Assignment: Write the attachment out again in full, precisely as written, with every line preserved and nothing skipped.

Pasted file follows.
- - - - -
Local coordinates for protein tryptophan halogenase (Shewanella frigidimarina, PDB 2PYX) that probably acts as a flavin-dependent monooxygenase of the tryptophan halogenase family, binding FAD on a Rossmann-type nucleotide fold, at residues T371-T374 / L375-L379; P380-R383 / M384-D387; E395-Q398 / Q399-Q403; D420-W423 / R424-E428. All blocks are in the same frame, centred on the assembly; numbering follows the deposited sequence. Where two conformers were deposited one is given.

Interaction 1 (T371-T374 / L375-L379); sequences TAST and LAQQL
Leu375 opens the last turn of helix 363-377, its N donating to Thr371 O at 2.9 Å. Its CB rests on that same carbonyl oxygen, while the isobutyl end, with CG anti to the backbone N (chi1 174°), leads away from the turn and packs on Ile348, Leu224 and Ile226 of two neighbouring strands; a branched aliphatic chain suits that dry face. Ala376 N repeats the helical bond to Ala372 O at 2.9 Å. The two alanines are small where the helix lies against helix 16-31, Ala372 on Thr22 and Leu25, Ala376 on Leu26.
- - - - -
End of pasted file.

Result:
Local coordinates for protein tryptophan halogenase (Shewanella frigidimarina, PDB 2PYX) that probably acts as a flavin-dependent monooxygenase of the tryptophan halogenase family, binding FAD on a Rossmann-type nucleotide fold, at residues T371-T374 / L375-L379; P380-R383 / M384-D387; E395-Q398 / Q399-Q403; D420-W423 / R424-E428. All blocks are in the same frame, centred on the assembly; numbering follows the deposited sequence. Where two conformers were deposited one is given.

Interaction 1 (T371-T374 / L375-L379); sequences TAST and LAQQL
Leu375 opens the last turn of helix 363-377, its N donating to Thr371 O at 2.9 Å. Its CB rests on that same carbonyl oxygen, while the isobutyl end, with CG anti to the backbone N (chi1 174°), leads away from the turn and packs on Ile348, Leu224 and Ile226 of two neighbouring strands; a branched aliphatic chain suits that dry face. Ala376 N repeats the helical bond to Ala372 O at 2.9 Å. The two alanines are small where the helix lies against helix 16-31, Ala372 on Thr22 and Leu25, Ala376 on Leu26.